Creating Beauty and Rage with Artist Scott Seeborg
Words by Danielle Irene
Published Dec. 24, 2018
Art excites Scott Seeborg; he sees it at as a way to use his voice. The artist specializes in charcoal and pastel physical art and digital graphic design. Through art, he is seeking healthy comfortability and catharsis in a world that tends to push both away.
“I would describe my art style as layered pastel gradients with a linear, high contrast geometric overlay,” said Seeborg. If you think Seeborg’s art sometimes appears unconventional and abstract, you would be right—that is the reason why his art is so beautiful.
But it’s not the only reason. In late July of this year, he was a featured artist in his first public art show dubbed ARTual Reality. “After doing so many large and medium sized pieces in private homes, I thought it was time to go public!”
It was hosted by the Wabi-Sabi Society in Washington DC. “We had around 110 people come over the course of the night, and everyone had a blast!” exclaimed Seeborg. “I did a live piece . . . It was a super amazing experience and I love the piece that came out of it.”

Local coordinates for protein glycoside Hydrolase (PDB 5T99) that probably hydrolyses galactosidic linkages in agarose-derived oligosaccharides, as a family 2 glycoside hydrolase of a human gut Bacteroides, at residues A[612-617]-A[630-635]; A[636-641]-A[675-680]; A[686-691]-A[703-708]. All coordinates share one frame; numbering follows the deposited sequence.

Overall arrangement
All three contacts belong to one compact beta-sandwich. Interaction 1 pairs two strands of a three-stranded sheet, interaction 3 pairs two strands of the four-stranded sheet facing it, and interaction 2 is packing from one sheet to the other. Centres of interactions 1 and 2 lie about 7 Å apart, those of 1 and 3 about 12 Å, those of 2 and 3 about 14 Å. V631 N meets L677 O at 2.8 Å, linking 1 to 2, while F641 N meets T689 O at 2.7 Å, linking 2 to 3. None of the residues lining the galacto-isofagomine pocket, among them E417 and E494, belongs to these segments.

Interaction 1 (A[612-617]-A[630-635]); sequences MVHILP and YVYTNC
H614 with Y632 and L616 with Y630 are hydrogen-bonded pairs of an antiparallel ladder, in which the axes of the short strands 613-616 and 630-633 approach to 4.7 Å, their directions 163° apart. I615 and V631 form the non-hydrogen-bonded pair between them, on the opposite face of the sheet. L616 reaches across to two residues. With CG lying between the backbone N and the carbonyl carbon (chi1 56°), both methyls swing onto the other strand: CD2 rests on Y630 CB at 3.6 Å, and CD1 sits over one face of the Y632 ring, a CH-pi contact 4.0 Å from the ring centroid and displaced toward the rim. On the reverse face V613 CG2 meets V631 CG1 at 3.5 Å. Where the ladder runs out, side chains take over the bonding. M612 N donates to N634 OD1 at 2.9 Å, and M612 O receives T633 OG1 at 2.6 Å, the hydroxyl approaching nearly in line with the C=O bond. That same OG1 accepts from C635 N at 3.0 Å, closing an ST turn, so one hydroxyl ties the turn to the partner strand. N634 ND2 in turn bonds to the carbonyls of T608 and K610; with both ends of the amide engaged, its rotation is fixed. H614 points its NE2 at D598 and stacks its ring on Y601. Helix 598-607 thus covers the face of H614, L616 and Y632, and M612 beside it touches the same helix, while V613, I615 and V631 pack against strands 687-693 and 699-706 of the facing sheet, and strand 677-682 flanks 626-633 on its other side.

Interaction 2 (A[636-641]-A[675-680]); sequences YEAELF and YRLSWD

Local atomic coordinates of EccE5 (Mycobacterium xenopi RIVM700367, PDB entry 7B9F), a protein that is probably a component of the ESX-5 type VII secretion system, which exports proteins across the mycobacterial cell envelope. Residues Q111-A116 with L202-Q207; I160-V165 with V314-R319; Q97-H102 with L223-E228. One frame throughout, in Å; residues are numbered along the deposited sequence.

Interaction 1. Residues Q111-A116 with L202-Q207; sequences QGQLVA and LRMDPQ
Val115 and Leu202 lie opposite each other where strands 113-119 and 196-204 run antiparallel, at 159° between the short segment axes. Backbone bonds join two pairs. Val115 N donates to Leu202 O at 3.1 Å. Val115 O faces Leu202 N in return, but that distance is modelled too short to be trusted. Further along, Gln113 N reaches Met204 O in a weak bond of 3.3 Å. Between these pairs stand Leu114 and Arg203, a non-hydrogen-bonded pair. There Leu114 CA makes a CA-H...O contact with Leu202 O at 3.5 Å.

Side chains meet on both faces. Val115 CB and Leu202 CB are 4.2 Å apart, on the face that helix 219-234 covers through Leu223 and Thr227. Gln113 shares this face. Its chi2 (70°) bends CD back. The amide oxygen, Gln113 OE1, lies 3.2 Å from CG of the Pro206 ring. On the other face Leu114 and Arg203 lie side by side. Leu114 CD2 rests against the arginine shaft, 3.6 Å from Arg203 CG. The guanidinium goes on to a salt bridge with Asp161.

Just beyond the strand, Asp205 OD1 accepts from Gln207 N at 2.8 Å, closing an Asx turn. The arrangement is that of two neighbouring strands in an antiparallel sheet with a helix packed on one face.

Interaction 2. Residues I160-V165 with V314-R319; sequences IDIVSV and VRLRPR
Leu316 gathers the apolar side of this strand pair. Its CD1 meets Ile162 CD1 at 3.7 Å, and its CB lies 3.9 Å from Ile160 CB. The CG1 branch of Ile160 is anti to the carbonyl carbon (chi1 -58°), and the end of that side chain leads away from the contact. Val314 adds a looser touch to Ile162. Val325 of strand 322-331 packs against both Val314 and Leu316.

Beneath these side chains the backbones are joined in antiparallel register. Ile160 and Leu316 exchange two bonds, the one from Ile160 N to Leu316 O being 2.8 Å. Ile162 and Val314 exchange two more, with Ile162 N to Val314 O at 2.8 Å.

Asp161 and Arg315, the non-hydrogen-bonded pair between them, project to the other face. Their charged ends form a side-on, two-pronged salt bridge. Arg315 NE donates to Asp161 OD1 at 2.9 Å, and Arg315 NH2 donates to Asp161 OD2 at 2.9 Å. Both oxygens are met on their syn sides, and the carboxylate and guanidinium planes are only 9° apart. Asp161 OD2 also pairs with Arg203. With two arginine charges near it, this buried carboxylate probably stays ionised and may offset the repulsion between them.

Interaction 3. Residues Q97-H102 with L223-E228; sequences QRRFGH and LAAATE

On social media, Seeborg describes himself in a list of words in his bios, like many. His network bios read something like this: pastels, charcoal, graphic design, disabled, and puppies.
Seeborg has Ankylosing Spondylitis. Also called Bechterew’s disease, it’s a type of inflammatory arthritis that affects the spine and many large joints. But don’t be mistaken, his disability isn’t stopping him.
“[L]arge format pastel requires a lot of physicality. It’s the medium I love, and I’m not trying to let my Ankylosing Spondylitis dictate my medium, you know?” he said.
He added that being disabled is often advantageous in the artistic sphere. “Art is one place where a different perspective is necessary to create dynamic work, and I don’t know about other disabled artists but that helps me a lot. [Art] is also a place to get nonverbal things out of your body, without doing them to yourself.”
Simply put, he stated, “I want to communicate beauty and rage.”
See the rest of the articles from issue four here.